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A patient has contracted Legionnaires’ disease while receiving treatment for cancer at the University of Washington Medical Center in Seattle, the third consecutive year that the deadly respiratory illness has hit the hospital.

The news comes nine months after a female patient in her 20s died after contracting Legionnaires’ while at the University of Washington Medical Center. She was one of three patients sickened with the disease in August of last year (one patient became ill in the community, not at the hospital).

Five people became ill with the severe type of pneumonia in 2016, and two of those patients died. All seven of the patients sickened at the hospital in the past two years became ill while at the University of Washington Medical Center building called Cascade Tower.

The latest illness occurred while the patient was being treated at the Seattle Cancer Care Alliance (SCCA) unit. According to hospital officials, the patient is recovering and in satisfactory condition. (The patient’s gender and age were not reported.)

The hospital has begun an investigation to determine the location of Legionella, the bacteria that causes Legionnaires’ disease, and if or to what extent the bacteria still exists. All respiratory specimens taken from patients are being tested for Legionella.

Hospital staff has talked to all patients being cared for at the SCCA, and also family members. In addition, two rooms in which the ill patient received care have been closed, and an ice machine has been replaced, a hospital spokesperson said. Environmental testing is being conducted to try to pinpoint exactly where and when the person contracted the disease.

University of Washington Medical Center officials are investigating this latest illness in conjunction with Public Health – Seattle & King County and the Washington State Department of Health.

Hospital officials said they have implemented intensive water management, which includes testing and monitoring of water temperature, chlorine levels, and tests for the presence of Legionella. Special filters have been installed on all showers and sinks in the Cascade Tower’s in-patient rooms.

Officials of both University of Washington Medical Center and the SCCA said the case is believed to be isolated. They pointed out that “Legionella bacteria are rarely – if ever – transmitted from person to person.”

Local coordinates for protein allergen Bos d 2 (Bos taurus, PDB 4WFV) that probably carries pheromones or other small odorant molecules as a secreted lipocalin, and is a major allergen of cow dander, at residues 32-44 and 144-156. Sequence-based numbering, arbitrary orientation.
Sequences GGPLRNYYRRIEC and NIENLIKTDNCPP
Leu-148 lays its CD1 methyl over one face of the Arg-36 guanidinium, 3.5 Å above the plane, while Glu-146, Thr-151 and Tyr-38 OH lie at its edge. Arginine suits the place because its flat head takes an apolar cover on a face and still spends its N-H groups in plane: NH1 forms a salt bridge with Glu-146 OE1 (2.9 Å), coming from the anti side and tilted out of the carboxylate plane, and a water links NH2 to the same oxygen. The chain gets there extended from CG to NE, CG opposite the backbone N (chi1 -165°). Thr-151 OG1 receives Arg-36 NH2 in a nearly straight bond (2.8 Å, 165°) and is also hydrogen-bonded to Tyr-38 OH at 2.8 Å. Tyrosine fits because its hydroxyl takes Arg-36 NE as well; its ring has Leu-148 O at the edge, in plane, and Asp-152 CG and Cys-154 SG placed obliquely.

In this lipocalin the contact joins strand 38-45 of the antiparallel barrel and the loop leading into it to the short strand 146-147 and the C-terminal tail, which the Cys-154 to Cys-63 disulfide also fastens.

University of Washington Medical Center

A patient has contracted Legionnaires’ disease while undergoing treatment for cancer at the University of Washington Medical Center, marking the third consecutive year that the deadly respiratory illness has hit the hospital.

Washington Medical Center:
Legionnaires’ disease info

Legionnaires’ disease is also called legionellosis and Legionella pneumonia. It is a severe type of pneumonia, or lung infection.

About 25,000 cases of pneumonia due to Legionella bacteria (Legionella pneumophila) occur annually in the United States, according to the Centers for Disease Control and Prevention (CDC). However, only 5,000 cases are reported because of the disease’s nonspecific signs and symptoms. Ten percent of people who become infected with Legionnaires’ disease will die from the infection.

Legionella bacteria are contracted by inhaling microscopic water droplets (mist or vapor). Legionella bacteria grow best in warm water, and are found primarily in human-made environments.

Numerous Legionella sources
Outbreaks have been linked to multiple sources, including:

  • water systems, such those used in hospitals, nursing homes, and hotels
  • large plumbing systems
  • showers and faucets
  • whirlpools and hot tubs, like those in hotel pool areas
  • physical therapy equipment
  • hot-water heaters and hot-water tanks
  • swimming pools
  • decorative fountains
  • mist machines and hand-held sprayers
  • air conditioning system cooling towers.

Many high-risk categories
Anyone can become ill from Legionella bacteria, but people most susceptible to infection include:

  • people 50 years or older
  • both current and former smokers
  • heavy drinkers of alcohol
  • people with chronic lung disease
  • people with weakened immune systems
  • recipients of organ transplants
  • individuals who are on specific drug protocols, such as corticosteroids.

Pneumonia-, flu-like symptoms
Legionnaires’ disease is similar to other types of pneumonia, and symptoms can even resemble those of flu. That’s the primary reason Legionnaires’ disease is under-reported year in and year out.

Symptoms generally include:

  • cough
  • difficulty breathing
  • high fever
  • muscle aches and pains
  • severe and constant headaches
  • gastrointestinal symptoms, including nausea, vomiting, and diarrhea.